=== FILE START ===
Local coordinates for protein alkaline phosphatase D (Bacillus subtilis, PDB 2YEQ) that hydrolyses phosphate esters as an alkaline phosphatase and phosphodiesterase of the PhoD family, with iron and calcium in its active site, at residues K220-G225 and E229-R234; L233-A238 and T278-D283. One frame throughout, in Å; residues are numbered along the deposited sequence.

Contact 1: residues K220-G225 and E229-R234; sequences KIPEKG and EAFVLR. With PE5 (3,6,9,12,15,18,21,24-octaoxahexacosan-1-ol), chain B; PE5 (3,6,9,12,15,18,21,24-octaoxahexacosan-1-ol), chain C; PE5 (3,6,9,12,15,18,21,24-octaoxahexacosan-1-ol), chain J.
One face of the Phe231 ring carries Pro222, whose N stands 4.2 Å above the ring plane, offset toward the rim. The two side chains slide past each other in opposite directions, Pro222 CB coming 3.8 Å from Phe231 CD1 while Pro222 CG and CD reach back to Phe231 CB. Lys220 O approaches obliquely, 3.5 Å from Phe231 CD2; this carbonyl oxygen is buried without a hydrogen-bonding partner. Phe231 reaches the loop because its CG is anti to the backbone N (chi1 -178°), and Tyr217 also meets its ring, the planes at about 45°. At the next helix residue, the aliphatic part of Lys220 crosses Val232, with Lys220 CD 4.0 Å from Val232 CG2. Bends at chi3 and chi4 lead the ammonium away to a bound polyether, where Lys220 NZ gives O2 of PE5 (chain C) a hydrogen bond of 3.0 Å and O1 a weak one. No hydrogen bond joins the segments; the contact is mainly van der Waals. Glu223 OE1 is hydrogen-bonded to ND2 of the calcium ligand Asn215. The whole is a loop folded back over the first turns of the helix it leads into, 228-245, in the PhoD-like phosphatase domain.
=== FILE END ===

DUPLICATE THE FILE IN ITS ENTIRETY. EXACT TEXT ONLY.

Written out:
Local coordinates for protein alkaline phosphatase D (Bacillus subtilis, PDB 2YEQ) that hydrolyses phosphate esters as an alkaline phosphatase and phosphodiesterase of the PhoD family, with iron and calcium in its active site, at residues K220-G225 and E229-R234; L233-A238 and T278-D283. One frame throughout, in Å; residues are numbered along the deposited sequence.

Contact 1: residues K220-G225 and E229-R234; sequences KIPEKG and EAFVLR. With PE5 (3,6,9,12,15,18,21,24-octaoxahexacosan-1-ol), chain B; PE5 (3,6,9,12,15,18,21,24-octaoxahexacosan-1-ol), chain C; PE5 (3,6,9,12,15,18,21,24-octaoxahexacosan-1-ol), chain J.
One face of the Phe231 ring carries Pro222, whose N stands 4.2 Å above the ring plane, offset toward the rim. The two side chains slide past each other in opposite directions, Pro222 CB coming 3.8 Å from Phe231 CD1 while Pro222 CG and CD reach back to Phe231 CB. Lys220 O approaches obliquely, 3.5 Å from Phe231 CD2; this carbonyl oxygen is buried without a hydrogen-bonding partner. Phe231 reaches the loop because its CG is anti to the backbone N (chi1 -178°), and Tyr217 also meets its ring, the planes at about 45°. At the next helix residue, the aliphatic part of Lys220 crosses Val232, with Lys220 CD 4.0 Å from Val232 CG2. Bends at chi3 and chi4 lead the ammonium away to a bound polyether, where Lys220 NZ gives O2 of PE5 (chain C) a hydrogen bond of 3.0 Å and O1 a weak one. No hydrogen bond joins the segments; the contact is mainly van der Waals. Glu223 OE1 is hydrogen-bonded to ND2 of the calcium ligand Asn215. The whole is a loop folded back over the first turns of the helix it leads into, 228-245, in the PhoD-like phosphatase domain.